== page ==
This diagram shows how the twin-tube technology works by allowing the oil to flow through the damping valves in only one direction.
The 2012 CBR1000RR has bowed to styling trends and sports a new LCD dash bristling with the usual functions.
In addition to the white/red/blue 20th Anniversary edition, the CBR1000RR will also be available in red/black and all black versions.
Honda released photos and information on its new 2012 CBR1000RR flagship literbike, with suspension and other minor tweaks heading the list of changes. While some details on the changes were provided, most of the Honda’s new features were already leaked by last month by a Hong Kong distributor who posted numerous photos and videos of the bike on his facebook page, much to the chagrin of Honda execs worldwide.
Heading the list the upgrades to the 2012 CBR are a Showa BPF (Big Piston Fork) that has seen positive results on both Kawasaki and Suzuki sportbikes, plus a new “Balance Free” Showa shock out back that basically uses the twin-tube technology found on Öhlins’ TTX shocks that are now practically de riguer on all racing machinery around the world. In order to reduce the massive pressure fluctuations on each side of a conventional shock’s valve damping stacks caused by the constant reversal of fluid movement during compression and rebound strokes (which results in cavitation, causing very inconsistent damping characteristics), the twin-tube technology features a double wall in the shock body that allows the oil to flow in only one direction through the valve damping stacks, which are separated from each other instead of basically using the same orifice on the shock piston as in a conventional shock.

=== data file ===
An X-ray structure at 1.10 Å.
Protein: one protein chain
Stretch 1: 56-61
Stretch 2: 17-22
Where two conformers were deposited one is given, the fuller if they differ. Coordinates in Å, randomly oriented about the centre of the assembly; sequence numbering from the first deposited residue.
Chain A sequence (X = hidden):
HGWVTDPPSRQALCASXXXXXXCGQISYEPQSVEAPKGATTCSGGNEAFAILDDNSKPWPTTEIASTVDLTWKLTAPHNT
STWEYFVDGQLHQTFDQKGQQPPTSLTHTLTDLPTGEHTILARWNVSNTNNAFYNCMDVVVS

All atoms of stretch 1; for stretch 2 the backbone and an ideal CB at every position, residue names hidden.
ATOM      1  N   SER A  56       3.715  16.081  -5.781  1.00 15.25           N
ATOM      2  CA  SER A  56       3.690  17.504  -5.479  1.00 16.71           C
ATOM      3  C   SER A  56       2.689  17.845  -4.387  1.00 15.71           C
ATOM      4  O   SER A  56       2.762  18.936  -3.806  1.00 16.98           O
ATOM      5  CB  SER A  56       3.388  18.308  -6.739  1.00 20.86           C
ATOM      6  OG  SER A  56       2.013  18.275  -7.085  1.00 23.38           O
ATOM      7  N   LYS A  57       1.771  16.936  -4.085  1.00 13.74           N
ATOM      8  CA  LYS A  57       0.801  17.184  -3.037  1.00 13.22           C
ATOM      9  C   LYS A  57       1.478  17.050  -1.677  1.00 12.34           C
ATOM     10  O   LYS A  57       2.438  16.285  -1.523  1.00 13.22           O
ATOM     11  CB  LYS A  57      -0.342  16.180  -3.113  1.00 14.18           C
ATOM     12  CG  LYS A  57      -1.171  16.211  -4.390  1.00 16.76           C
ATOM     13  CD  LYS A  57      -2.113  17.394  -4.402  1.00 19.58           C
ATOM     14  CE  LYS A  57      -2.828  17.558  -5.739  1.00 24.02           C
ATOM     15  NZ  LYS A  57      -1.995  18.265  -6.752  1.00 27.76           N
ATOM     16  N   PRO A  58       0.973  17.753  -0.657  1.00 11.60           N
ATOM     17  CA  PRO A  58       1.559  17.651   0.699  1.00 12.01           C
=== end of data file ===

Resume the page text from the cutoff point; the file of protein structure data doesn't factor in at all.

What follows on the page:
A new LCD dash replaces the previous analog tach/LCD panel display, with the new setup featuring the usual bar-graph tachometer, along with the usual digital speedometer, clock, odometer/tripmeter, gear indicator, and temperature displays. The dash also features a lap timer, trip and fuel consumption computer, a “five-level customizable shift indicator” that presumably uses the five LEDs on the top right edge of the dash, and peak rpm memory function.
New 12-spoke cast aluminum wheels are most likely lighter, and the front fairing has been subtly changed, with reshaped ram-air ducts bracketing the headlight, and a “layered” fairing design that uses an inner cowl for strength that is claimed to reduce weight.
Available colors will be all-black, red/black, and a 20th Anniversary white/red/blue version. As before, a Combined ABS version will also be available, with the standard CBR1000RR retailing at $13,800, and the C-ABS version at $14,800. Deliveries to dealer is set for December 2011.